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Wednesday, 3 August 2011

Noorderlicht International Photography Festival 2011






















© Michael Wolf

The press release for the 18th Noorderlicht International Photo Festival in Groningen (18 September-9 October 2011) has just landed on our desks here at 1000 Words and looks very promising.

Since the beginning of the 21st century, more than half of the world's population live in urban areas. In two successive exhibitions Noorderlicht is examining the consequences of this development for both the countryside and the city. After Land – Country Life in the Urban Age in 2010, from 11 September through 9 October 2011 the photo festival Metropolis – City Life in the Urban Age will be seen in Groningen. This multifaceted and innovative exhibition will provide insight into a process that touches everyone, directly or indirectly.

“The” city doesn't exist. Although cities are at the heart of modern society – certainly now that 3.3 billion people are packed onto 3 percent of the earth's surface – they are not all exactly the same in nature. The city is an feverish economic, cultural and social nerve centre; it is the place where the dreams of architects and urban planners come to life or collide with recalcitrant reality. Cities grow wildly, sometimes anarchically, and swallow up everything in the vicinity. They suck in people who – successfully, or in vain – are in search of a better life. In the midst of an oppressive massiveness, people are still able to carve out a small space for themselves and find their own fulfilment. The city is a place that offers opportunities and dashes hopes, where you can be seen everywhere and at all times but where you can equally well be completely alone.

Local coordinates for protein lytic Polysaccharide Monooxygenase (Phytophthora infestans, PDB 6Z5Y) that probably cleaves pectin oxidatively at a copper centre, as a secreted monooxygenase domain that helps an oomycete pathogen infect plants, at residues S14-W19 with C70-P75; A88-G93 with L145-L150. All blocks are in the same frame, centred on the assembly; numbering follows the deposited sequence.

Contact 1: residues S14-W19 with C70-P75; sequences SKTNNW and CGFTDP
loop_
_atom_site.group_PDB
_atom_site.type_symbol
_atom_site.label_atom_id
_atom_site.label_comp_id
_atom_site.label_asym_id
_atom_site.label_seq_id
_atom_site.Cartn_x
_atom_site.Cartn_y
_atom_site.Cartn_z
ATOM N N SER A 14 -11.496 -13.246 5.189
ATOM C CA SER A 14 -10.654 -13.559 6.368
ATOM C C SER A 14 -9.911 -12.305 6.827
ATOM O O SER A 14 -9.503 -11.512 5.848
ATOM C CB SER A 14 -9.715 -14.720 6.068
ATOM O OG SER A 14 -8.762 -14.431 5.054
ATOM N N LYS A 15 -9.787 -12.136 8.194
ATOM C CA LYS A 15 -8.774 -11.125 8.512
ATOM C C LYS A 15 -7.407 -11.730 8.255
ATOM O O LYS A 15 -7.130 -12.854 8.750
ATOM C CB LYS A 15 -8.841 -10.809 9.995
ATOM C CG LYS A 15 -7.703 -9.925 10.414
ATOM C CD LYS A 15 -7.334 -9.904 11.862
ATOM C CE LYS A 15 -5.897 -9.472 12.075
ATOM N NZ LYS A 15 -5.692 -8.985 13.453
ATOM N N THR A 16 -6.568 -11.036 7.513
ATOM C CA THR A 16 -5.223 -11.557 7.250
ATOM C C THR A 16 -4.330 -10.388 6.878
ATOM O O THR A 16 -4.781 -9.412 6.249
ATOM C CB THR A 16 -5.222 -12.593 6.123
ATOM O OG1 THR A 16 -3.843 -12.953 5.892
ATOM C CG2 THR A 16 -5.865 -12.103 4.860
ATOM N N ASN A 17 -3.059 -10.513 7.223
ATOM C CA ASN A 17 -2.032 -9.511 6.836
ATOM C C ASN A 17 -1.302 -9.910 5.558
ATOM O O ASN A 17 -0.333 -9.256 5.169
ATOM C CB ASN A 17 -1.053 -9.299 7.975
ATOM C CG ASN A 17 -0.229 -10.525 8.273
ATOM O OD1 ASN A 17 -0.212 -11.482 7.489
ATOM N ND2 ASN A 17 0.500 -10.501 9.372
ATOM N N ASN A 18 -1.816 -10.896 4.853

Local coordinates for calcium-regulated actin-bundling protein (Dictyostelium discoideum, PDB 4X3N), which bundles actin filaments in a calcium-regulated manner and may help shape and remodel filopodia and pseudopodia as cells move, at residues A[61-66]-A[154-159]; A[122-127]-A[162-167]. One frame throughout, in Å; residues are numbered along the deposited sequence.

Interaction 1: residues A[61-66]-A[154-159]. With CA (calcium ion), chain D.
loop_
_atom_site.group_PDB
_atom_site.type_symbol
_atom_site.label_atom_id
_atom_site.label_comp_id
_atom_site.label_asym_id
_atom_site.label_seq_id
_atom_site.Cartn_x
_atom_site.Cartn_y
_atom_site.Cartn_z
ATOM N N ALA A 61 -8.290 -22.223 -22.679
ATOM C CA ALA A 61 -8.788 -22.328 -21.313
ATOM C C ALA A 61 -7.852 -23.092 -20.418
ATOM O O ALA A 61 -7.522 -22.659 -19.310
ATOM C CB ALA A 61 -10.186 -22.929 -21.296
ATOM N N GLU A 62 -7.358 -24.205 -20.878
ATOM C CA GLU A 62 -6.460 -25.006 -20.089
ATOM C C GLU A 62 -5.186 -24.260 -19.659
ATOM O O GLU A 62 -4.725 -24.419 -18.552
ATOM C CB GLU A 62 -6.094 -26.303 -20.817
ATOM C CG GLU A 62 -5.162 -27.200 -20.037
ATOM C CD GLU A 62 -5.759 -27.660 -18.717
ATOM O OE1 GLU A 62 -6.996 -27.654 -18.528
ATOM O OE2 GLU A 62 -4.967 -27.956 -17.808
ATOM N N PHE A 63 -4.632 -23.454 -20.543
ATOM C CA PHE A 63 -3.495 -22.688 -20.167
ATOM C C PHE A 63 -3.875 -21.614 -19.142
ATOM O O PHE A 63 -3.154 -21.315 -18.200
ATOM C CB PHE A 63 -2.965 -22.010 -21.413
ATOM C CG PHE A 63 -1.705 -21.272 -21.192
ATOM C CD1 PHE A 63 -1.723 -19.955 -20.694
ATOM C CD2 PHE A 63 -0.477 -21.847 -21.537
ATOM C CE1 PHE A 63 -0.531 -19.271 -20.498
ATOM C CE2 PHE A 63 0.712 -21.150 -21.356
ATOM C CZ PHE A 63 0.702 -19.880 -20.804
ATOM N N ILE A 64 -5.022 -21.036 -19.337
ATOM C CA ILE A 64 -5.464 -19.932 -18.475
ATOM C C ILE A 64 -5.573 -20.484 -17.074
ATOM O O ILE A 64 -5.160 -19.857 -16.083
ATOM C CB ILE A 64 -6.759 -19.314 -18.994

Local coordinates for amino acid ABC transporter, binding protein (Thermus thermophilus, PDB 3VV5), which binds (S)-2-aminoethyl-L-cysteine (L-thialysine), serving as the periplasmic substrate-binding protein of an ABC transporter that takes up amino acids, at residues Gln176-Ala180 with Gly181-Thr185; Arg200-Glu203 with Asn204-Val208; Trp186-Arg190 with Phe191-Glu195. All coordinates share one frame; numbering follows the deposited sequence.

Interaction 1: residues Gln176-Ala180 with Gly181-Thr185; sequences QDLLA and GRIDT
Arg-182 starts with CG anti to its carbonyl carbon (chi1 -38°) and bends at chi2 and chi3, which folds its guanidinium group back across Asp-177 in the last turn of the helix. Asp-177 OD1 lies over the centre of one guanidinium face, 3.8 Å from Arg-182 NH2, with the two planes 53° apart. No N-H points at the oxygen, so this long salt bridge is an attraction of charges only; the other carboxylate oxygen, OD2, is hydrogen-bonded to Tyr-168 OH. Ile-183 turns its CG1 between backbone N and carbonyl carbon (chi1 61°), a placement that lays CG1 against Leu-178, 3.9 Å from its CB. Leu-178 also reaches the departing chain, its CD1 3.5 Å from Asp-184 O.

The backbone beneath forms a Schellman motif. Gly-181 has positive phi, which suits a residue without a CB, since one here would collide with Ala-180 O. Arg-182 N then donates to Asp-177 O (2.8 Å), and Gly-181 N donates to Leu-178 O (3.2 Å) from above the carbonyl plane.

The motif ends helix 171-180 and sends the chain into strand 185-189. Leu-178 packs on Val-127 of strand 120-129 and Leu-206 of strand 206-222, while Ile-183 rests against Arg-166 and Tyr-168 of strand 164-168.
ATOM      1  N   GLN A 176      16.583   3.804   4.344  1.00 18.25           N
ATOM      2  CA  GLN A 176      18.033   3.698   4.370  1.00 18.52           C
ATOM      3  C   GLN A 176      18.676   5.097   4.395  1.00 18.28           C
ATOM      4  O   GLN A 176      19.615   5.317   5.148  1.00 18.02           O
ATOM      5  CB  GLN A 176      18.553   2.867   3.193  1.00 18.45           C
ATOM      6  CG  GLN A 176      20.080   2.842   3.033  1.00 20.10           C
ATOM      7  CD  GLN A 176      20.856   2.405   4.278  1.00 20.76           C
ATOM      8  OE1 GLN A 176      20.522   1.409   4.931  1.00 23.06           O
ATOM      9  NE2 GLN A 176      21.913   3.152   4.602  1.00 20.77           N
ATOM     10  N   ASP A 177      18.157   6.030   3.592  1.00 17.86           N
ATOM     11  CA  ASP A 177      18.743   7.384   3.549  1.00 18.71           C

From Michael Wolf's traumatised faces in the Tokyo subway to Michael Najjar's sterile futuristic urban landscapes, on the basis of work by more than eighty photographers from The Netherlands and other countries, in Metropolis Noorderlicht exposes the many sides of the city. To do this, Noorderlicht breaks new ground, both in terms of content and design. The six 'chapters' and the unusual arrangement in the main locations offer space to the city, and bring across Noorderlicht's view of the city in an insightful and perceptive manner.

Metropolis is a city of images, an exhibition about the soul of urban society.

Click on the links for more information on the participating photographers, the Metropolis - City Life in the Urban Age exhibition and to read an interview with the curator Wim Mellis.